• Jack McBride White

Sykesville's First Female Mayor

Ten years later, Stacy links her dreams with reality.



Sykesville's an old town, and we've had many mayors over the years, some of them great, some of them terrible, all of them men, until now.


The outgoing mayor is Ian Shaw. I like him. He's always been kind to me and respectful, and I wish him well. He served for eight years. He was a smart and dedicated mayor, who did many good things for the town.


But Stacy is, and always had been, a force to be reckoned with. And although this is not a site about politics, it is a site about Sykesville, about stories, and history, and things that have happened.


This is a big moment in the history of Sykesville, but rather than me trying to write something interesting about it, let me present Stacy in her own words a decade ago. Stacy wrote this for Sykesville Online at the very beginning of her career in Sykesville politics.


Stacy Link Dreams of Sykesville's Next Heyday

by Stacy Link


When Dana and I first rolled into town in the spring of 2005 to take a sneak peak, the night before the realtor’s open house, at the blue house atop Spout Hill, we found Main Street to be quaint and charming and reminiscent of the main street that ran through the college town where she and I met.


We immediately fell in love with that blue house and this Main Street. Since then, we have made that house our home, tending to it like an elderly woman deserving of the attention and love earned by a lifetime of her service to its occupants. And all along we continued to fall in love with this Main Street.


Sykesville's Blue House
The Blue House

Initially, I would drive through town and realize I was comparing it to Ellicott City’s and other historic towns’ Main Streets. But the very first time I walked Main Street, and took in its architecture and went inside its buildings, I learned what it had to offer. As tough economic times had fallen upon the nation shortly after we moved here, I subsequently pondered if Main Street as a whole could ever reach its full potential. We watched as merchants moved in and moved out leaving behind empty store fronts begging for “just the right” retailer.


Stories of Heydays Past


For years now, I have heard many stories from long-time and lifelong Sykesville residents about “Sykesville’s heyday” and many stories that start out with, “Sykesville used to be...” or, “There was a time when...”


Every story fueled thoughts of ways that I could have a hand in Sykesville’s future. I hadn’t been a part of its recent past, though I had been told stories of how it had risen from the ashes over the last couple decades, restored by the hands of some determined and passionate residents with a shared vision.


Why couldn’t we have another heyday? I wanted Sykesville to be the town by which others were measured. After all, Sykesville was no longer just the place I moved to or the place we found our dream home. Sykesville had become “my town.”


Our town’s heartbeat had clearly strengthened over the last decade or so, its Main Street like a puzzle all framed out just needing the remaining pieces to be filled in. It has been on its way of becoming “that town,” the one in which everyone not only wants to live but the one which tourists want to see and to which they want to return.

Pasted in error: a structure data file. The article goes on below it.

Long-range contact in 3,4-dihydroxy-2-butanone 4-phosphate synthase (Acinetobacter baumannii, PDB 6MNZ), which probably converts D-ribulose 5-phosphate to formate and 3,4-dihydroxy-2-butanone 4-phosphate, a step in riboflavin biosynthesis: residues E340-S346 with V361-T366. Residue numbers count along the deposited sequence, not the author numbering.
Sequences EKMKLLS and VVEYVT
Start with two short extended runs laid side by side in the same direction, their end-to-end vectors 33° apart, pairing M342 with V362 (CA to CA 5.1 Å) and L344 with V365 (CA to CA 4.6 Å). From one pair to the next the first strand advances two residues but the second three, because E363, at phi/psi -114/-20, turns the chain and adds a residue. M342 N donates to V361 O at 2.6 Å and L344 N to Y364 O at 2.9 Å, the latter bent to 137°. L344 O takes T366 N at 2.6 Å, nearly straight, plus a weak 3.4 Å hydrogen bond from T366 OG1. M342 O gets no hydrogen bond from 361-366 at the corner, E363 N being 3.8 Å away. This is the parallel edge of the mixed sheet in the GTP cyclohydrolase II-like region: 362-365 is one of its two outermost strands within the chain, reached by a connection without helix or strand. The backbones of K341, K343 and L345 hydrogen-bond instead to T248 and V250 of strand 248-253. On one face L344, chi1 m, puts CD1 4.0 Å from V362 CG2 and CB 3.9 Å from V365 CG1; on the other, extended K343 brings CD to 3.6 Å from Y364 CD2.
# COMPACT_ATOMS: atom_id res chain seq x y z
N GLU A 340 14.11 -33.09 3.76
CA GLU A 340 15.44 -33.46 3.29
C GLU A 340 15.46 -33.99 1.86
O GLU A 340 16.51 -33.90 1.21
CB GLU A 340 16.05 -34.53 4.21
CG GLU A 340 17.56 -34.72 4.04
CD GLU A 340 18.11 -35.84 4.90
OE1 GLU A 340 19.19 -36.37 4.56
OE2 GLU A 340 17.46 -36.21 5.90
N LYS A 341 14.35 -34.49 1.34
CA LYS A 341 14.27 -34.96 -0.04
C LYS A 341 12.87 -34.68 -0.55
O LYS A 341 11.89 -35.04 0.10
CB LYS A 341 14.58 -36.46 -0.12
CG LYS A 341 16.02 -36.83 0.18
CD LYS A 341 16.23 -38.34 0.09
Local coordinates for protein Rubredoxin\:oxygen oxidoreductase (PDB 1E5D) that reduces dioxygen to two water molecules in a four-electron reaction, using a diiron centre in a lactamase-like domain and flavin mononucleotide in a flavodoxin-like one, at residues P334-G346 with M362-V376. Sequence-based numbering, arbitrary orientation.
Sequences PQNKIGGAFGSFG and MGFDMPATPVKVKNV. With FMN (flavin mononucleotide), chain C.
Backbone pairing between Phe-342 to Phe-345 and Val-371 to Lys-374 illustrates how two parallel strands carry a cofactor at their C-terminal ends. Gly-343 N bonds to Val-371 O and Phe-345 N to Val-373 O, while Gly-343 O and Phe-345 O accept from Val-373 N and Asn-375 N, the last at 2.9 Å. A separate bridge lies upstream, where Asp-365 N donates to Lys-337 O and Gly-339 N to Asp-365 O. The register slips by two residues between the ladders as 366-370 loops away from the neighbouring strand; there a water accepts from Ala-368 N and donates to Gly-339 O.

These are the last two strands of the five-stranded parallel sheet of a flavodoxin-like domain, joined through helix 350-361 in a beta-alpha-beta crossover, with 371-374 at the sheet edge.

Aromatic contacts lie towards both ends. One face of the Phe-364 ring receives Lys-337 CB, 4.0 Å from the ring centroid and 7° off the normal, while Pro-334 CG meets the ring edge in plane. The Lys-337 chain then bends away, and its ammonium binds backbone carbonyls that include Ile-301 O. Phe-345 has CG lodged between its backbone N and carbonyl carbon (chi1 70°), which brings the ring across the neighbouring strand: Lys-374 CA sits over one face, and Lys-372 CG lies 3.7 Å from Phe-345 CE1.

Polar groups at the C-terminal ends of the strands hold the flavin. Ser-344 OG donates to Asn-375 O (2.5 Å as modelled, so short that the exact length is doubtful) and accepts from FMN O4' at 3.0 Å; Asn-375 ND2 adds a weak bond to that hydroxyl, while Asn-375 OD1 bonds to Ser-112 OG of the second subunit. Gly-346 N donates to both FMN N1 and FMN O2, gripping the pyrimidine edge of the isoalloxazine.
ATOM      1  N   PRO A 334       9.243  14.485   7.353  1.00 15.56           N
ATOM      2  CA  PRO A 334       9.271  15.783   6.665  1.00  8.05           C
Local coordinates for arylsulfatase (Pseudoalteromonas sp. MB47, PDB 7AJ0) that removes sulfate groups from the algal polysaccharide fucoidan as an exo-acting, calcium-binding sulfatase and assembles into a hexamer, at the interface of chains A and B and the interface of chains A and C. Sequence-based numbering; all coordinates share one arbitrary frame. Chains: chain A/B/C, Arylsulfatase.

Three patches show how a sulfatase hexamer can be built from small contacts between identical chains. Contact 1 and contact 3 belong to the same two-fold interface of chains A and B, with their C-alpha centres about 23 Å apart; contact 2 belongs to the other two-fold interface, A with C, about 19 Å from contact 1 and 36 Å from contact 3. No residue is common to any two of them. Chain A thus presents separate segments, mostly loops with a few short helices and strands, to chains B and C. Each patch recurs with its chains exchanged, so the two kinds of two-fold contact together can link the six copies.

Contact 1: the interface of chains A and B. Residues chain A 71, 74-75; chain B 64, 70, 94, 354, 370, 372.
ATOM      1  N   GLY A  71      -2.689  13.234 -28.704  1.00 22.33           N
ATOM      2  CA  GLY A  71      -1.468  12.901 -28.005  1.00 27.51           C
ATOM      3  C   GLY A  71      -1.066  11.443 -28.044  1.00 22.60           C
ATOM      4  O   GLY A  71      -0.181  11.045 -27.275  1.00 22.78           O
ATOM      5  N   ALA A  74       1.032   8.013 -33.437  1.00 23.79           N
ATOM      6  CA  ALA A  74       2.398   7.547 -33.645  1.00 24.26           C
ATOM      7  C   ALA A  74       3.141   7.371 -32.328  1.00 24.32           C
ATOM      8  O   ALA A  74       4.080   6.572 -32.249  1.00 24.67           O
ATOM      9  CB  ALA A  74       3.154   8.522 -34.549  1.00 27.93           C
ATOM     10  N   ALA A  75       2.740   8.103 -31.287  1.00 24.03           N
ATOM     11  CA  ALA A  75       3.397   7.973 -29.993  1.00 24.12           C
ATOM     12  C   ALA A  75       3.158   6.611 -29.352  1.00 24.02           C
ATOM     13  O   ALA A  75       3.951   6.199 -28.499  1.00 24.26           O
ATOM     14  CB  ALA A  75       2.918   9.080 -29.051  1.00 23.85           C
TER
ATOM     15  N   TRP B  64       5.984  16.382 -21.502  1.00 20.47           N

And then one day in 2010, we attended a meeting at St. Paul’s church. In retrospect I’m not sure we totally understood the goal of that meeting before it began. All we knew is that this appeared to be an opportunity to become an active part in the advancement of our town. From that meeting, The Main Street Association and its committees were formed.


Advancing the Town


Over the last 24 months or so, our group has accomplished a great deal. We’ve worked closely with the organization committee to plan and execute three volunteer work days. All of our materials have been donated or have been funded by the generous monetary offerings of the South Carroll - Sykesville Rotary Club and Main Street’s business owners, as well as a Sykesville resident, Andrea Forsyth, who made a substantial contribution in honor of her husband, “Bobby Jr.”


The outcome of these work days is directly related to the sweat equity of countless volunteers which include town residents, visiting students, Rotary Club members and, of course, our committee members.


We’ve beautified while making “green” otherwise hot asphalt and concrete in the town’s parking lot islands, and filled Main Street’s flower beds with beautiful annuals and perennials. We’ve cleaned and stained Baldwin’s Station’s railing and decking, spruced up and painted some store fronts, repaired some wrought iron railings, and placed flower pots up and down Main Street.


We’ve replaced Main Street’s Christmas wreath lights with greener and more economically friendly LED lights. And of course throughout the year, our members help to staff the Main Street Association’s fundraising tables at our town festivals.


A Volunteer's Story


I want to share a brief story about a young volunteer. My neighbor, Clara, volunteered to assist us in the staining of Baldwin’s Station’s railing on our first work day in November 2011. It was a very cold day, but dressed in layers, she joined me with a brush in hand, eager to be instructed on how to best approach this now seemingly daunting task.


About two hours into it, Clara turns to me and says, “You know, I have enough volunteer hours for school already, but it’s going to be so cool when we drive into town and I can say to myself, ‘I did that.’”